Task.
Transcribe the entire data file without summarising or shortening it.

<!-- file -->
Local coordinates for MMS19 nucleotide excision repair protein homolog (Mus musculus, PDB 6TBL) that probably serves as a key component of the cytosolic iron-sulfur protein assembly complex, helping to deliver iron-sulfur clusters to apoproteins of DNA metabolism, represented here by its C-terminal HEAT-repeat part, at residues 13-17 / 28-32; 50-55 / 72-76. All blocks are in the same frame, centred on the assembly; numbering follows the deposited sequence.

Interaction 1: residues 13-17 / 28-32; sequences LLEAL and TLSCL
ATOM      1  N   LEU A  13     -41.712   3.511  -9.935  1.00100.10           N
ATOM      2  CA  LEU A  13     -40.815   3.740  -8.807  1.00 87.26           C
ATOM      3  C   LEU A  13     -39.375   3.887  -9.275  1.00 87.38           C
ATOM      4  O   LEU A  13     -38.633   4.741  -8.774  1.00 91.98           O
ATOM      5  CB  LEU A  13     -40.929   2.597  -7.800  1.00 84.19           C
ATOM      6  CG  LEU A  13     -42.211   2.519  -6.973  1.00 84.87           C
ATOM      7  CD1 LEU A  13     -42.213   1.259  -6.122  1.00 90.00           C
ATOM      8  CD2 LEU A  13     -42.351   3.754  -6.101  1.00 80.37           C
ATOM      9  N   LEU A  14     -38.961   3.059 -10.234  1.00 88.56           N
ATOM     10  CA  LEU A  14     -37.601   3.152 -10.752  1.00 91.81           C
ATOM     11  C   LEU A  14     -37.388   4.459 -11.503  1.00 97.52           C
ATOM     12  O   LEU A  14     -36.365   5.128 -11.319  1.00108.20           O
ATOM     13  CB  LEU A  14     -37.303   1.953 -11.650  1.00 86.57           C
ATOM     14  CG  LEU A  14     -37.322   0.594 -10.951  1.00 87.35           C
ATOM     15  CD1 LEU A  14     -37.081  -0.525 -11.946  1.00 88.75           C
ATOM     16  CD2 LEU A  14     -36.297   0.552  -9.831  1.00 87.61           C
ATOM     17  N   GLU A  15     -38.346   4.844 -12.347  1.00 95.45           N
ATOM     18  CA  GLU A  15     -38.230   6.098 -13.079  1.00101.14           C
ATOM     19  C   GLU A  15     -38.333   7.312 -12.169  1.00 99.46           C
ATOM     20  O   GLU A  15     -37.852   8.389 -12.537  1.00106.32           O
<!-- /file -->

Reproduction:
Local coordinates for MMS19 nucleotide excision repair protein homolog (Mus musculus, PDB 6TBL) that probably serves as a key component of the cytosolic iron-sulfur protein assembly complex, helping to deliver iron-sulfur clusters to apoproteins of DNA metabolism, represented here by its C-terminal HEAT-repeat part, at residues 13-17 / 28-32; 50-55 / 72-76. All blocks are in the same frame, centred on the assembly; numbering follows the deposited sequence.

Interaction 1: residues 13-17 / 28-32; sequences LLEAL and TLSCL
ATOM      1  N   LEU A  13     -41.712   3.511  -9.935  1.00100.10           N
ATOM      2  CA  LEU A  13     -40.815   3.740  -8.807  1.00 87.26           C
ATOM      3  C   LEU A  13     -39.375   3.887  -9.275  1.00 87.38           C
ATOM      4  O   LEU A  13     -38.633   4.741  -8.774  1.00 91.98           O
ATOM      5  CB  LEU A  13     -40.929   2.597  -7.800  1.00 84.19           C
ATOM      6  CG  LEU A  13     -42.211   2.519  -6.973  1.00 84.87           C
ATOM      7  CD1 LEU A  13     -42.213   1.259  -6.122  1.00 90.00           C
ATOM      8  CD2 LEU A  13     -42.351   3.754  -6.101  1.00 80.37           C
ATOM      9  N   LEU A  14     -38.961   3.059 -10.234  1.00 88.56           N
ATOM     10  CA  LEU A  14     -37.601   3.152 -10.752  1.00 91.81           C
ATOM     11  C   LEU A  14     -37.388   4.459 -11.503  1.00 97.52           C
ATOM     12  O   LEU A  14     -36.365   5.128 -11.319  1.00108.20           O
ATOM     13  CB  LEU A  14     -37.303   1.953 -11.650  1.00 86.57           C
ATOM     14  CG  LEU A  14     -37.322   0.594 -10.951  1.00 87.35           C
ATOM     15  CD1 LEU A  14     -37.081  -0.525 -11.946  1.00 88.75           C
ATOM     16  CD2 LEU A  14     -36.297   0.552  -9.831  1.00 87.61           C
ATOM     17  N   GLU A  15     -38.346   4.844 -12.347  1.00 95.45           N
ATOM     18  CA  GLU A  15     -38.230   6.098 -13.079  1.00101.14           C
ATOM     19  C   GLU A  15     -38.333   7.312 -12.169  1.00 99.46           C
ATOM     20  O   GLU A  15     -37.852   8.389 -12.537  1.00106.32           O